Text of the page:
Until April of this year, Stephanie Handler, a 42-year-old California resident, had no reason to believe that she would ever be fighting to save her vision.
Although she was in good health (she says having a cold was the sickest she had ever been) she had not been to an eye specialist in almost 15 years. But in April, she saw one soon after noticing blurring in her left eye. The diagnosis was immediate and unequivocal: she had glaucoma.
Her reaction? “Shock. Tears. Waves of nausea.”
I’m sharing Stephanie’s story with you now because January is National Glaucoma Awareness Month—a great opportunity for us to focus our attention on what truly can be a devastating disease.
According to the Glaucoma Research Foundation, the disease is the leading cause of preventable blindness in the world. The foundation estimates that more than four million Americans and nearly 70 million people worldwide have glaucoma—and almost half of them have no idea their vision is under attack.
Stephanie was one of those people. At the time of her diagnosis she learned she had been living with glaucoma for at least ten years. She had noticed no changes in her vision over the course of that decade. That’s not unusual: Because we unconsciously accommodate for slowly failing vision, as much as 40 percent of it can be destroyed before we notice it.
Glaucoma is caused by a buildup of intraocular pressure (IOP) that affects the optic nerve, which transmits visual information to the brain. Although Stephanie thought wearing non-prescription eyeglasses as a fashion accessory or getting too much sun might have caused her condition, her doctors told her nothing she had done was at its root: the cause is most likely hereditary.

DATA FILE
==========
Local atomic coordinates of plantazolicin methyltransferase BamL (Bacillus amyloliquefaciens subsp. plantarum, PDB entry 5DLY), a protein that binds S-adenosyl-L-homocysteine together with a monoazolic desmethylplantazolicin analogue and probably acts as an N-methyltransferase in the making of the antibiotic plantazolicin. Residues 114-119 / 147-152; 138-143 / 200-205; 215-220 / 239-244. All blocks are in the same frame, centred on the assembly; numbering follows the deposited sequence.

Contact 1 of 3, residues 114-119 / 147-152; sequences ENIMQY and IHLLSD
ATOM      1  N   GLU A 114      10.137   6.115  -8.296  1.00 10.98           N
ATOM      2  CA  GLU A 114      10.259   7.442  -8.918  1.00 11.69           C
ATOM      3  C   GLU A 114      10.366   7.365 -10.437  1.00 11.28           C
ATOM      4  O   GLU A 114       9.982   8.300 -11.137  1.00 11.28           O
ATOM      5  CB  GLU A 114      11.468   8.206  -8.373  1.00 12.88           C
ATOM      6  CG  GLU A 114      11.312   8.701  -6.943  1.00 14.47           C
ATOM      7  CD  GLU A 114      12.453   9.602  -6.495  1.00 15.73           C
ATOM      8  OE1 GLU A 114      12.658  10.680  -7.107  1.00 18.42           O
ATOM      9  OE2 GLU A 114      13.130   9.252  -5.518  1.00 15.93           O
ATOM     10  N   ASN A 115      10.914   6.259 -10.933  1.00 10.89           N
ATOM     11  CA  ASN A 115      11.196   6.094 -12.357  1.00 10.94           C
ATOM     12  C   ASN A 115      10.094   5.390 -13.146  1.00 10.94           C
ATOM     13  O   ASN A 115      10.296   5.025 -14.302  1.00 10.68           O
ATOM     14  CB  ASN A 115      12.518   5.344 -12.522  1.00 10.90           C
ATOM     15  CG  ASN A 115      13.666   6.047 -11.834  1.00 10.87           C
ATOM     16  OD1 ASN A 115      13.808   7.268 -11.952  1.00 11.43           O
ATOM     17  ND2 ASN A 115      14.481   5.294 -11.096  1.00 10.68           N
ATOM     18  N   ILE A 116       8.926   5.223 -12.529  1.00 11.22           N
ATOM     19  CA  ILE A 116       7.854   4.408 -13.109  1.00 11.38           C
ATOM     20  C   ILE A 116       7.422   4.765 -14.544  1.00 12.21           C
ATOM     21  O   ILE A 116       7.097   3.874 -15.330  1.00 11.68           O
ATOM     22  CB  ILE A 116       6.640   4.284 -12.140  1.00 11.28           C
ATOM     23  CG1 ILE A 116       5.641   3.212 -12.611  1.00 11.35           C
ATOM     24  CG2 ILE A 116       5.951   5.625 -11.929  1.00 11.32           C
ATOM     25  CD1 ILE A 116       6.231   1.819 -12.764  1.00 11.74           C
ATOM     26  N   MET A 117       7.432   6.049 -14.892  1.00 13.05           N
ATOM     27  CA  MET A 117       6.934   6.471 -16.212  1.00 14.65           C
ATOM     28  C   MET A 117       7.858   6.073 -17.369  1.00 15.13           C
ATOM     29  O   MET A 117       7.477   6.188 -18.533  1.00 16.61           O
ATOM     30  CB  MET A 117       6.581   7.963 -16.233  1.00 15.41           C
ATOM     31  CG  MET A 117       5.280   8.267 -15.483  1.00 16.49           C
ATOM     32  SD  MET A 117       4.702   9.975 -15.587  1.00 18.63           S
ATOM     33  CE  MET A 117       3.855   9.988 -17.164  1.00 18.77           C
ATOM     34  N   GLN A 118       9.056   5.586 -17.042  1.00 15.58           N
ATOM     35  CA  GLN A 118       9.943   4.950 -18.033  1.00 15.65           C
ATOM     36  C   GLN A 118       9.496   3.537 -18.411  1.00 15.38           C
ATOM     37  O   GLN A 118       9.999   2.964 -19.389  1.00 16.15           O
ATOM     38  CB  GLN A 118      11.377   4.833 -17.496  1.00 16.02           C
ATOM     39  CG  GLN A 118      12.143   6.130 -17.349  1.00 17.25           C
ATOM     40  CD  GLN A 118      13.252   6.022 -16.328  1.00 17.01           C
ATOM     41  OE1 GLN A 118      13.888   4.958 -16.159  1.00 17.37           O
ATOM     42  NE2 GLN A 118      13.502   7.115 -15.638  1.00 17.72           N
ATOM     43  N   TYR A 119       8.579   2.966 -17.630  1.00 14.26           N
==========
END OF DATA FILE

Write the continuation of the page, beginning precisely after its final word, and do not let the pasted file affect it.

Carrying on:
IOP is measured using millimeters of mercury (mm HG). A healthy eye has an IOP of 10-21 mmHg. Because the IOP is Stephanie’s left eye at her time of diagnosis was a very unhealthy and dangerous 56 mm Hg, medical intervention was immediate. Stephanie’s ophthalmologist is treating her condition with eye drops and has told her that if it worsens, surgery may be necessary to help stem further vision loss.
I’m sure Stephanie regrets not having regular comprehensive eye exams over the ten years that preceded her diagnosis. Those exams most likely would have picked up her disease and resulted in earlier, potentially vision-saving, intervention.
“I will never neglect my eyes ever again,” says Stephanie, who now works with the Glaucoma Research Foundation to raise awareness of the disease and funding for research that hopefully will someday find a cure for the disease.
As Stephanie’s story makes clear, glaucoma can happen to anyone, at any time. And once it takes your vision, it is gone forever. You can see how profoundly it can affect vision by using this glaucoma simulator developed by Eye Care America, the foundation of the American Academy of Ophthalmology.
Please make comprehensive eye exams a routine part of your preventive health regimen. Don’t allow the “silent thief of sight” to sneak up on you!
Stephanie tells her story in this video.